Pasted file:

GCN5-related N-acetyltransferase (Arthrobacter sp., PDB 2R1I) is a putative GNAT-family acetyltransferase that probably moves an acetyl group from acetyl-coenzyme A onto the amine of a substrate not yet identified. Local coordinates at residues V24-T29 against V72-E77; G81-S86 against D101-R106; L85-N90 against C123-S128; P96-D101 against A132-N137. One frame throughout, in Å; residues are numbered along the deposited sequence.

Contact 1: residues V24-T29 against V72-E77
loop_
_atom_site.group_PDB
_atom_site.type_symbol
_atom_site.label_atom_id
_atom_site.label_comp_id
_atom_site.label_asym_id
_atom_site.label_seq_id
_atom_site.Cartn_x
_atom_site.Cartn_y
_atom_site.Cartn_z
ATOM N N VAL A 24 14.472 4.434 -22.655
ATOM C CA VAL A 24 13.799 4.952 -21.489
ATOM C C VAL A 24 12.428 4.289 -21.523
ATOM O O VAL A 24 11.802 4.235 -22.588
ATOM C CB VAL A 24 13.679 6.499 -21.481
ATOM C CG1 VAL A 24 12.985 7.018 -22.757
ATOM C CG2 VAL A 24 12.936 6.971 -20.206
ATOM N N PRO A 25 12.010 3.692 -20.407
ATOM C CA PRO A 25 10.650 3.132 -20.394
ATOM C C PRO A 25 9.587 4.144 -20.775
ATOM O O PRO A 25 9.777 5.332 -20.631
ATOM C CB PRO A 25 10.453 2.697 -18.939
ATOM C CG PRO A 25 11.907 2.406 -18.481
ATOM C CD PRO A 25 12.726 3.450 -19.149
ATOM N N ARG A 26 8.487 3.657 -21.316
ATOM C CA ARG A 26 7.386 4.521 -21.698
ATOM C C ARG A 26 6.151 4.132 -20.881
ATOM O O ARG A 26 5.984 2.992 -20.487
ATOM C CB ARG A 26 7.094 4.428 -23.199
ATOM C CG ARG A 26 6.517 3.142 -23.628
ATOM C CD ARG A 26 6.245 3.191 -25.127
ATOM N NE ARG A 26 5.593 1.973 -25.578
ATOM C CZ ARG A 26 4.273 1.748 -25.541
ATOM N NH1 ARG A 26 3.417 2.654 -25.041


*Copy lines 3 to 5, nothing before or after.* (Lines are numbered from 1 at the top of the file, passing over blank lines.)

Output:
loop_
_atom_site.group_PDB
_atom_site.type_symbol